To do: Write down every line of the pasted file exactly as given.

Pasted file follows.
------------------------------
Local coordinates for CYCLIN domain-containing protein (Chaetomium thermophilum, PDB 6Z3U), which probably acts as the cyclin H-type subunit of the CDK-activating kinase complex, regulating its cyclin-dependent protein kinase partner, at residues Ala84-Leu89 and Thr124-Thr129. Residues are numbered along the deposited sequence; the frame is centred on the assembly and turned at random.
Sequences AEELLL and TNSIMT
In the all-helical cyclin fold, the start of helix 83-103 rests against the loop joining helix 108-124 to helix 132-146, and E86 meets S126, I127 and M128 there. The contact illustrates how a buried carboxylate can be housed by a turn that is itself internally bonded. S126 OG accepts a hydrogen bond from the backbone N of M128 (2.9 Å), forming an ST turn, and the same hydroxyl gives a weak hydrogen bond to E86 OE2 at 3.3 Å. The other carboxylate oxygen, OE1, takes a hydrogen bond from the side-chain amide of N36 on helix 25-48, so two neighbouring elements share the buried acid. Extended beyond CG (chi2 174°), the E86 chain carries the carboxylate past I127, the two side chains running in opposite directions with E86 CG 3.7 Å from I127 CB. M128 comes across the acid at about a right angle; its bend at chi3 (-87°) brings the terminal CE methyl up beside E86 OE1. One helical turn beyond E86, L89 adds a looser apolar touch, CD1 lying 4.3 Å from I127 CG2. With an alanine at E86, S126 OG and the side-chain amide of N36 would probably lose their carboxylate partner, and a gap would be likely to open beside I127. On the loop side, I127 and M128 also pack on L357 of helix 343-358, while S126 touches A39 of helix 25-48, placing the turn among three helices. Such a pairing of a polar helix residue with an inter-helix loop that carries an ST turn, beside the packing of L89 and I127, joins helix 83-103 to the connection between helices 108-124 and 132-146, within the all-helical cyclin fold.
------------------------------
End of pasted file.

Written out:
Local coordinates for CYCLIN domain-containing protein (Chaetomium thermophilum, PDB 6Z3U), which probably acts as the cyclin H-type subunit of the CDK-activating kinase complex, regulating its cyclin-dependent protein kinase partner, at residues Ala84-Leu89 and Thr124-Thr129. Residues are numbered along the deposited sequence; the frame is centred on the assembly and turned at random.
Sequences AEELLL and TNSIMT
In the all-helical cyclin fold, the start of helix 83-103 rests against the loop joining helix 108-124 to helix 132-146, and E86 meets S126, I127 and M128 there. The contact illustrates how a buried carboxylate can be housed by a turn that is itself internally bonded. S126 OG accepts a hydrogen bond from the backbone N of M128 (2.9 Å), forming an ST turn, and the same hydroxyl gives a weak hydrogen bond to E86 OE2 at 3.3 Å. The other carboxylate oxygen, OE1, takes a hydrogen bond from the side-chain amide of N36 on helix 25-48, so two neighbouring elements share the buried acid. Extended beyond CG (chi2 174°), the E86 chain carries the carboxylate past I127, the two side chains running in opposite directions with E86 CG 3.7 Å from I127 CB. M128 comes across the acid at about a right angle; its bend at chi3 (-87°) brings the terminal CE methyl up beside E86 OE1. One helical turn beyond E86, L89 adds a looser apolar touch, CD1 lying 4.3 Å from I127 CG2. With an alanine at E86, S126 OG and the side-chain amide of N36 would probably lose their carboxylate partner, and a gap would be likely to open beside I127. On the loop side, I127 and M128 also pack on L357 of helix 343-358, while S126 touches A39 of helix 25-48, placing the turn among three helices. Such a pairing of a polar helix residue with an inter-helix loop that carries an ST turn, beside the packing of L89 and I127, joins helix 83-103 to the connection between helices 108-124 and 132-146, within the all-helical cyclin fold.